Some Timmins businesses that had to close under the third provincewide shutdown say they’re feeling targeted.
Last Thursday, Premier Doug Ford announced the activation of the emergency brake for the entire province to curb the spread of COVID-19. The shutdown affects all 34 health units across Ontario and will stay in place for at least four weeks. It started April 3.
Under the changes, gyms are closed and personal care services are prohibited.
The owner of Loralee’s Hair and Beauty Salon Loralee Boucher said she was devastated when the announcement was made. The shutdown unjustly targets restaurants, gyms and salons, she said.
“It’s just not fair and why are we the ones being penalized,” Boucher said. “For the hair salon, it puts me way behind and a loss of any revenue.”
She said the government expects her to comply with the lockdown that prevents her from working one-on-one with a client, yet retail stores like Walmart, Home Depot or Costco are permitted to stay open at 25 per cent capacity.
“You never walk into my salon and there are 50 people there. You walk in and there’s 10 people within the 17-square-foot area,” Boucher said. “All personal care services like salons, spas, tattoo artists, are fully certified in sanitization. You’re safer in my salon than any big-box stores.”
April 1, Aurora's mayor Tom Mrakas released a statement saying the recent shutdown is going to hurt small businesses “who are hanging on by a thread.” Boucher, who also owns Top Shelf Lounge, agreed with Mrakas’ statement saying she’d be in total agreeance had the government shut down everything.
With two mortgages and “double the bills” depending on her sole income, Boucher said the government doesn’t provide enough funds for support. She said she’s lucky to receive CERB, $900 every two weeks, that covers one of her mortgages but it doesn't help with the rest of her bills or paying property taxes.
Doing small online draws and selling retail to stay afloat doesn’t come close to making up for the loss of revenues during the closures, Boucher said.
“This lockdown is a joke to me. It’s not fair, it doesn’t make any sense,” she said.
The owner of Timmins Gracie Jiu-Jitsu Academy Kris Ratte said the announcement of the shutdown didn’t surprise him as there had been talks about the closure.
“The timing is terrible but we just have to try and stay positive. We’ve been through two lockdowns, we made it out,” he said. “But it’ll be really nice to be able to go to sleep at night not worrying the government is going to stop us from making a living.”
Ratte’s wife Tessa Mousseau, who owns Float Eleven Yoga and Healing Arts Studio, added that each time their businesses have to close, they lose clients.
“Each time we shut our businesses down, we do whatever we can. But when they give us a go-ahead to reopen, we’re constantly re-growing our business. It’s like opening your doors for the first time, every single time,” Mousseau said.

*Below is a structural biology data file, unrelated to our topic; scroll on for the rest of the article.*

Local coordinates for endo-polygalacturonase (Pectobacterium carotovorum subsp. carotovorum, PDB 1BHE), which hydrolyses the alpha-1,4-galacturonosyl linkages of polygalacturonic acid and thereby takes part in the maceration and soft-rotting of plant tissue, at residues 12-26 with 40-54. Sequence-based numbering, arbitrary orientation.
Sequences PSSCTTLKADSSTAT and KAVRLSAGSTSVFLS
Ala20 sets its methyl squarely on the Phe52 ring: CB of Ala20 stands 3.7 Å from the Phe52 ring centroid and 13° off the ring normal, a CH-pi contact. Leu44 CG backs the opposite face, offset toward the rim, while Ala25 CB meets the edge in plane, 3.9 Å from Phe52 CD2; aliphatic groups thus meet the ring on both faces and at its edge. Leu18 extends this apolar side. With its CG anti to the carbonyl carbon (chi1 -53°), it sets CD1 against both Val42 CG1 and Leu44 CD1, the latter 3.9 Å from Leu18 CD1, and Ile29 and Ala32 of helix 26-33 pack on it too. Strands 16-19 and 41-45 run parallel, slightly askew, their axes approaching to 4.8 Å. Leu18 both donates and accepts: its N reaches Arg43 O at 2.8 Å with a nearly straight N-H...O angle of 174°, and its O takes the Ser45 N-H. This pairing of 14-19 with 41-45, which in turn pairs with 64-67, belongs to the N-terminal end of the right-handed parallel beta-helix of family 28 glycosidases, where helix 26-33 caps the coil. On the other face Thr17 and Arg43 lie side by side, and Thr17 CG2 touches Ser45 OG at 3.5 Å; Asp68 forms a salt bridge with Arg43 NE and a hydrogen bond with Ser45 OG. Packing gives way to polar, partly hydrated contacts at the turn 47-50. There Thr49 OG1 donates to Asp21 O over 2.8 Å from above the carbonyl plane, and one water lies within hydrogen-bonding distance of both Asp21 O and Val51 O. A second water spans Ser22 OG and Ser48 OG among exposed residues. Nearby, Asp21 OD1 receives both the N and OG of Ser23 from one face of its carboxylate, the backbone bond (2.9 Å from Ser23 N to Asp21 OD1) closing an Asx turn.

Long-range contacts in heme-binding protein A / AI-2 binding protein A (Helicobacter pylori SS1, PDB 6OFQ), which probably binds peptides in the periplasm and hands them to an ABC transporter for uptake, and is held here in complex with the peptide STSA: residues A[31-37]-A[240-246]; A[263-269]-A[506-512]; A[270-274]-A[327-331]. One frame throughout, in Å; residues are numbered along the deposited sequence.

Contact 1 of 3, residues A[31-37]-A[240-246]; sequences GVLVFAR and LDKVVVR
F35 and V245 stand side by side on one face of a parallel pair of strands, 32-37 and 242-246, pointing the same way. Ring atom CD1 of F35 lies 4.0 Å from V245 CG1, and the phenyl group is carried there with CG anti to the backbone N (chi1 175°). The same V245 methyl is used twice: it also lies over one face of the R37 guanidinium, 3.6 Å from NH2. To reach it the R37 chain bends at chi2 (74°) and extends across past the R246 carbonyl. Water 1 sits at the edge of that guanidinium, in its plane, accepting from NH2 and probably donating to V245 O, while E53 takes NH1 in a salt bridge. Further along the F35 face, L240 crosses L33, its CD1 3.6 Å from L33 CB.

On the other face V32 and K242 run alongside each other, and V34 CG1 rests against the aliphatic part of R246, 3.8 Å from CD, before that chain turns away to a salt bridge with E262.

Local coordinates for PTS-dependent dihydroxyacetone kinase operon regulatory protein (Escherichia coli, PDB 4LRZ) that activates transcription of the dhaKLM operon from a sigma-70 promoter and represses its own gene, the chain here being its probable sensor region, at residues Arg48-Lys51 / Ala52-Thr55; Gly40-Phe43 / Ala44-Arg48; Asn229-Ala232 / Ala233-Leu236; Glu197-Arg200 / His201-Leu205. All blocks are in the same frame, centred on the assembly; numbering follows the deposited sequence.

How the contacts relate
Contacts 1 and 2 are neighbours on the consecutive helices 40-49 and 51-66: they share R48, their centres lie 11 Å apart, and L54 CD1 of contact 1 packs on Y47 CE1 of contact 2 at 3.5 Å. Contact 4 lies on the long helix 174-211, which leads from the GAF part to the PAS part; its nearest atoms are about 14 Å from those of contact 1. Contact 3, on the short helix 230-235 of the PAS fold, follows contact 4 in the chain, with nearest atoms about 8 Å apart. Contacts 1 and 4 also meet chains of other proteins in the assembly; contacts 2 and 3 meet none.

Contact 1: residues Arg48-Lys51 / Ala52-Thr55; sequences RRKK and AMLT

Before the first lockdown, the academy had almost 200 members with the number dropping to about 50 members during the first closure. After the business re-opened, the owners worked hard to have 200 members again, Ratte said.
During the second shutdown in winter, they were left with about 70 members. The academy's membership had gone up again to about 140 people when the third shutdown was announced.
“Once we re-open, we have to invest even more money and time and effort into marketing and nurturing our current members and trying to get new members,” Ratte said. “It’s always harder or more expensive right after the lockdown because we have to make sure we make up for losses.”
Mousseau said they have a right to earn a living and they don’t want to continue relying on government support to keep their businesses going because some funding, such as the $60,000 CEBA loan, would have to be repaid in the future.
“It helps in the moment but the repayment in the long-term will sink a lot of businesses,” Mousseau said.
“We’re 100 per cent reliant on members who continue to pay while we’re shut down and we’re always 100 per cent reliant on rent subsidy, wage subsidy and we’re constantly looking at all the government programs,” Ratte added. “It’s unfortunate but we wouldn’t be here today if it wasn’t for the support of our members and for these government programs.”
Mousseau said businesses in the fitness and wellness industry feel very targeted as they have some of the strongest cleaning standards. She also noted that their two businesses provide services to many first responders.
“We’re often the outlet for those individuals,” Mousseau said. “They come to us to feel better: physically, emotionally, mentally. When we’re not there, those people who are on the front lines of the pandemic, they now don’t have the place they go to feel well. It's a rippling effect of when you remove services, you impact so many people."